How is this New Economy? Scott Colvin argues that socialism is a means, the means, to achieve just, emancipatory outcomes and is not just another political identity. Socialism is the solution to the problem, and not just a flavour of one solution. If so, the new economy movement is a socialist movement.
 There’s Something in the Water
 Capital’s Global Ambition
 A Constantly Morphing and Evolving Force
 The Arrival of Socialism is Inevitable
 But Will it Last?
 Threads in the Fabric of the Whole
 There’s Something in the Water
There’s something in the water.
In Flint, a sleepy, forgotten city in the State of Michigan, this has taken a morbid complexion.
Public officials in 2014 decided to switch the city’s water supply from Lake Huron to the Flint River. The Flint River was suspected, even then, of harbouring water contaminated beyond levels acceptable for safe human consumption.
Four months later, large parts of the city were recommended to boil their water before consuming. Six months after the supply switch, a General Motors assembly plant stopped using the new tap water after it continually corroded engine parts. An inability to control the levels of acidic contaminants caused the lead pipes ferrying water through the city to leach lead into household and other water. This had a cruel double-effect: lead filtered through to tap water at dangerous levels, but also caused the decontaminant effects of chlorine present in the water to be less effective, leaving harmful bacterial content to spike.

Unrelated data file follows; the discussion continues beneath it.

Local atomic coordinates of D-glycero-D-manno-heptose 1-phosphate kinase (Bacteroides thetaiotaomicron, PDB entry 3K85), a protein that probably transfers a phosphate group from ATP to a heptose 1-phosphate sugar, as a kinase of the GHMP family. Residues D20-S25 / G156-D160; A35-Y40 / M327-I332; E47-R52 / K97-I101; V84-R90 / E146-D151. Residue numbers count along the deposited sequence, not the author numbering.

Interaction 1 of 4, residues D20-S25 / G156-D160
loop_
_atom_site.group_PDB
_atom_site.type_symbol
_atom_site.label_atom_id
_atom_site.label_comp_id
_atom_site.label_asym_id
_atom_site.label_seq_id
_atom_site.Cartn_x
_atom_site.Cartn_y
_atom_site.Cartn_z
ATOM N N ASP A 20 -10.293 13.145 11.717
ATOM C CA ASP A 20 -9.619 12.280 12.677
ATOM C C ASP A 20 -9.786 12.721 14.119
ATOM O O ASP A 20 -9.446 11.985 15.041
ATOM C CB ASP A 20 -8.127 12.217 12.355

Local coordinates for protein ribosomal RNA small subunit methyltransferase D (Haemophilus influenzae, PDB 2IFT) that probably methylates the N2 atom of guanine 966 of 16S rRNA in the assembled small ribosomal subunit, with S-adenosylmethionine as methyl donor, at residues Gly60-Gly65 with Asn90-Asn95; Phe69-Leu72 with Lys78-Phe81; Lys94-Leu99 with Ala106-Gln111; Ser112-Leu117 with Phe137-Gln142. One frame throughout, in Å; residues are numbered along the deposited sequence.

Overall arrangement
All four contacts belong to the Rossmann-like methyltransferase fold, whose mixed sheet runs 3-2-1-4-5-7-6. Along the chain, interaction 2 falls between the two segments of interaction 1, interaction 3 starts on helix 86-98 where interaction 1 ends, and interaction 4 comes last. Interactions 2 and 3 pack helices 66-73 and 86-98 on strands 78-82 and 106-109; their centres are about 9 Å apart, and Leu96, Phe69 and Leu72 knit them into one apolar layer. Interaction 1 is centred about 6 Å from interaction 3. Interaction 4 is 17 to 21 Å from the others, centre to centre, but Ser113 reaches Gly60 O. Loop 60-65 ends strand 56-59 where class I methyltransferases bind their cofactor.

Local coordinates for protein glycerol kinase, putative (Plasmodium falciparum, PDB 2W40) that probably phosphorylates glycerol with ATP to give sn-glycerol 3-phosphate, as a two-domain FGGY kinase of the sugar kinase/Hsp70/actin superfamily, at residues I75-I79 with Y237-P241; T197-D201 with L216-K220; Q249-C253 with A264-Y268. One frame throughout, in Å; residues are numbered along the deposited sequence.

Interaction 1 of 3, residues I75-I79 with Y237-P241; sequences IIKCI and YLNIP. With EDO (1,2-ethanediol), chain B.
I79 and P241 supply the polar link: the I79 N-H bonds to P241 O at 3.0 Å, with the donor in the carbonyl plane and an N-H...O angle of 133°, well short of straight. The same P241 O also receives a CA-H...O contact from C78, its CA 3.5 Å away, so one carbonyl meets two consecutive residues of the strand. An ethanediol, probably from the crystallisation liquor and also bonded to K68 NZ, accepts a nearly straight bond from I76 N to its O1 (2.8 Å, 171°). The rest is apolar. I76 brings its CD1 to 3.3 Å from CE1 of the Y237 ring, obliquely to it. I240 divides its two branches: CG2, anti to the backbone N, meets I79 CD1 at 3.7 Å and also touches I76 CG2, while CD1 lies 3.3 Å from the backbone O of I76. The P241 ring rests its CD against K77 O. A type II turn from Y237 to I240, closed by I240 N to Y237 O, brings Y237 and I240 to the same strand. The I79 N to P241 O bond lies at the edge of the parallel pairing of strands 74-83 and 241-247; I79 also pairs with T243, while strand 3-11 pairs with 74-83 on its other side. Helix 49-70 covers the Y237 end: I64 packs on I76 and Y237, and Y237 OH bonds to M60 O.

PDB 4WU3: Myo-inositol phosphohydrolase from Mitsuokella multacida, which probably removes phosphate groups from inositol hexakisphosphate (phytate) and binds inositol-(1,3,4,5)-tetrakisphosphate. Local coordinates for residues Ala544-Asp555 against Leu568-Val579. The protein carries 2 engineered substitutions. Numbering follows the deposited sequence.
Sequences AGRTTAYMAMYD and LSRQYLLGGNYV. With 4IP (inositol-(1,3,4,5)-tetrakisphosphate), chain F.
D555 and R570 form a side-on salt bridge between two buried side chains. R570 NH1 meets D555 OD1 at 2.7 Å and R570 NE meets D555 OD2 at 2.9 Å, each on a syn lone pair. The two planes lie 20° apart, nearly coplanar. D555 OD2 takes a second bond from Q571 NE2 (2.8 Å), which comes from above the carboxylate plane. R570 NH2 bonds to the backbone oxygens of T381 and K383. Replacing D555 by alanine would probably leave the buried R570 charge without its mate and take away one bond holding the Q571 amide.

The catastrophe began with high prices for mainline water services. The city was in the grips of an existential financial crisis that threatened to bankrupt the proud midwestern town, much in the same way bankruptcy had earlier decimated nearby Detroit.
The bankruptcy of Detroit led to the appointment of ‘emergency manager’ Kevyn Orr, who was tasked with monetising the city’s assets in order to raise its head again from the bearing flood. Orr split up the Detroit Water and Sewerage Department and created a new Great Lakes Water Authority, with a mandate to privatise the sector. Eighty percent of the previous DWSD workforce was laid off.
The same emergency manager power was used by the state to compel a number of cost saving efforts in Flint, including switching to a new water source. Flint was being pushed, cajoled and bullied into avoiding a financial fate familiar to Detroit. And then the water came out brown.
The addition of an anti-corrosive into the water, a small change that could have severely reduced the harm of the crisis — if not the whole of it — would have only cost US$140 per day. The brutal and savage fight for safe drinking water continues to this day, as, even now, residents are recommended to drink only filtered or bottled water.